18. 18. “ProTactile philosophy is not just about ‘accessing’ communication; it affects all areas of life, including DeafBlind culture, politics, empowerment, and language.” -aj granda & Jelica Nuccio
  19. 19. • Pro-Tactile ASL: A New Language for DeafBlind People
  20. 20. Haptics A system of specific tactile movements & touches that have particular meaning. Created in Norway and making its way to the US.
  21. 21. Touch Signals • An umbrella term that describes various methods of touch on the body, including touch cues/signals that may be representative of Pro-Tactile and/or Haptics • Used to convey visual, social, and environmental information discreetly and in real-time to a person who is deaf-blind. • Honors the preference of the DeafBlind person • Coined by a sub-committee of DeafBlind committee members associated with Helen Keller National Center in New York State. • Now evolving with the DeafBlind community to haptic communication What Are Touch Signals?
  22. 22. Pro-Tactile Haptics Touch Signals Positive Touch Access
  23. 23. A Mother’s Musings Heather Withrow, Mother of Orion
  24. 24. Multi-Modal, Constant Contact, Availability, Respectful Touch, Wait Time, Assistive Technology Parker with Intervener, Cindi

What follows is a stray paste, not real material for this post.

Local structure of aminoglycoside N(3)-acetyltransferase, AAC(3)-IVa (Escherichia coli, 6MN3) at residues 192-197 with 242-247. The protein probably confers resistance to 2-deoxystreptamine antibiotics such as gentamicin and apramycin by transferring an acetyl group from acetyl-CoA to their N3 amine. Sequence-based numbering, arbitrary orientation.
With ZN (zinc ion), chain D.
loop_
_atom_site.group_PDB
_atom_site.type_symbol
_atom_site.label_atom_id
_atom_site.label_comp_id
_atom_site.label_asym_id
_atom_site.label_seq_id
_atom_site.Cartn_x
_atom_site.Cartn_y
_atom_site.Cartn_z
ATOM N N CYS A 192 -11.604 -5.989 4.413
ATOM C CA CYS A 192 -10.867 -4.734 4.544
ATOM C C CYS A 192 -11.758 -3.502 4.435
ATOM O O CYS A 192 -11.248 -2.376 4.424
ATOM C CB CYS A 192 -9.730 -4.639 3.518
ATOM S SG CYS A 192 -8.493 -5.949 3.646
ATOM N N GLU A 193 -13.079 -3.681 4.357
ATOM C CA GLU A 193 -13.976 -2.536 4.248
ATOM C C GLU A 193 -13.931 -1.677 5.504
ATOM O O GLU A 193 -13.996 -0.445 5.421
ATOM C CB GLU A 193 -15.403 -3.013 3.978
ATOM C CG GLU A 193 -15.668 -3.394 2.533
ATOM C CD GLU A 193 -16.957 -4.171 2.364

25. 25. Multi-Modal, Constant Contact, Hand-Under- Hand, Availability, Wait Time Maeve with speech teacher, Sarah
  26. 26. There is a need to connect both ends of the spectrum so that congenital DeafBlind learners can benefit from advanced, systematic means of touch.
  27. 27. So how do we enhance tactile cognition in all learners who are DeafBlind? We listen to ADULTS who are DeafBlind
  28. 28. Access to Touch = Access to People, Language, Meaningfulness, Participation, Fulfillment, Joy
  29. 29. World Cup 2014 Brazil TASL, Tactile Board, Pro-Tactile = Positive Touch Access
  30. 30. Shifts in Access • TASL Tactile American Sign Language • Pro-Tactile • Haptics • Touch Signals • Respectful Touch • Full Inclusion
  31. 31. Current Trends • DeafBlind people are taking leadership • DeafBlind Power ( • DeafBlind Citizens in Action ( • ProTactile Happy Hour
  32. 32. Professional Development • Helen Keller National Center • Workshops/Conferences • DeafBlind Camps • Federally-Funded State Deaf-Blind Projects
  33. 33. Contact information: Susanne Morgan Morrow